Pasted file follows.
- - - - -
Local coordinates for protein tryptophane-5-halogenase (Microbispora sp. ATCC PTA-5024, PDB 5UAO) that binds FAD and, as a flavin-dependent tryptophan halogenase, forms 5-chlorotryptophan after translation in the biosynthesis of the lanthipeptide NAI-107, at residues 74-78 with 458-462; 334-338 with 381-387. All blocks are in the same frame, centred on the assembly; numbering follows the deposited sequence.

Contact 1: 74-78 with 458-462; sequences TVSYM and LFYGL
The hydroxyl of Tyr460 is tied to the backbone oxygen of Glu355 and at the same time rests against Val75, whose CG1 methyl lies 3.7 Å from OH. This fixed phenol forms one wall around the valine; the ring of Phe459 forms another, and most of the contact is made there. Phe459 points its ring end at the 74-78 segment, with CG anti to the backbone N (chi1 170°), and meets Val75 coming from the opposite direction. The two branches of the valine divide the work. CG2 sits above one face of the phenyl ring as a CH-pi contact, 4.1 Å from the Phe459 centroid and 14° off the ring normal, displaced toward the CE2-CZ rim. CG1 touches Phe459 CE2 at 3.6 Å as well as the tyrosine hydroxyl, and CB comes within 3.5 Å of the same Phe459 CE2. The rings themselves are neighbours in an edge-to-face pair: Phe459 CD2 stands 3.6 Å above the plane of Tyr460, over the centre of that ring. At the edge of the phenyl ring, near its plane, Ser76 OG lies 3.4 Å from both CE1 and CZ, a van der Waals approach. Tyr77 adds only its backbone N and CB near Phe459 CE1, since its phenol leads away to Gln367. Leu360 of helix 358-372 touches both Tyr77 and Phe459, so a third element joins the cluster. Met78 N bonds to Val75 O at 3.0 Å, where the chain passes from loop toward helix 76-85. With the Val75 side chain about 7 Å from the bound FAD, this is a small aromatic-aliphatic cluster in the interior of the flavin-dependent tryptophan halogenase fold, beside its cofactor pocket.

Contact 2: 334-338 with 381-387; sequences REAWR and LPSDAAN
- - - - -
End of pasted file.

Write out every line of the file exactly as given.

Local coordinates for protein tryptophane-5-halogenase (Microbispora sp. ATCC PTA-5024, PDB 5UAO) that binds FAD and, as a flavin-dependent tryptophan halogenase, forms 5-chlorotryptophan after translation in the biosynthesis of the lanthipeptide NAI-107, at residues 74-78 with 458-462; 334-338 with 381-387. All blocks are in the same frame, centred on the assembly; numbering follows the deposited sequence.

Contact 1: 74-78 with 458-462; sequences TVSYM and LFYGL
The hydroxyl of Tyr460 is tied to the backbone oxygen of Glu355 and at the same time rests against Val75, whose CG1 methyl lies 3.7 Å from OH. This fixed phenol forms one wall around the valine; the ring of Phe459 forms another, and most of the contact is made there. Phe459 points its ring end at the 74-78 segment, with CG anti to the backbone N (chi1 170°), and meets Val75 coming from the opposite direction. The two branches of the valine divide the work. CG2 sits above one face of the phenyl ring as a CH-pi contact, 4.1 Å from the Phe459 centroid and 14° off the ring normal, displaced toward the CE2-CZ rim. CG1 touches Phe459 CE2 at 3.6 Å as well as the tyrosine hydroxyl, and CB comes within 3.5 Å of the same Phe459 CE2. The rings themselves are neighbours in an edge-to-face pair: Phe459 CD2 stands 3.6 Å above the plane of Tyr460, over the centre of that ring. At the edge of the phenyl ring, near its plane, Ser76 OG lies 3.4 Å from both CE1 and CZ, a van der Waals approach. Tyr77 adds only its backbone N and CB near Phe459 CE1, since its phenol leads away to Gln367. Leu360 of helix 358-372 touches both Tyr77 and Phe459, so a third element joins the cluster. Met78 N bonds to Val75 O at 3.0 Å, where the chain passes from loop toward helix 76-85. With the Val75 side chain about 7 Å from the bound FAD, this is a small aromatic-aliphatic cluster in the interior of the flavin-dependent tryptophan halogenase fold, beside its cofactor pocket.

Contact 2: 334-338 with 381-387; sequences REAWR and LPSDAAN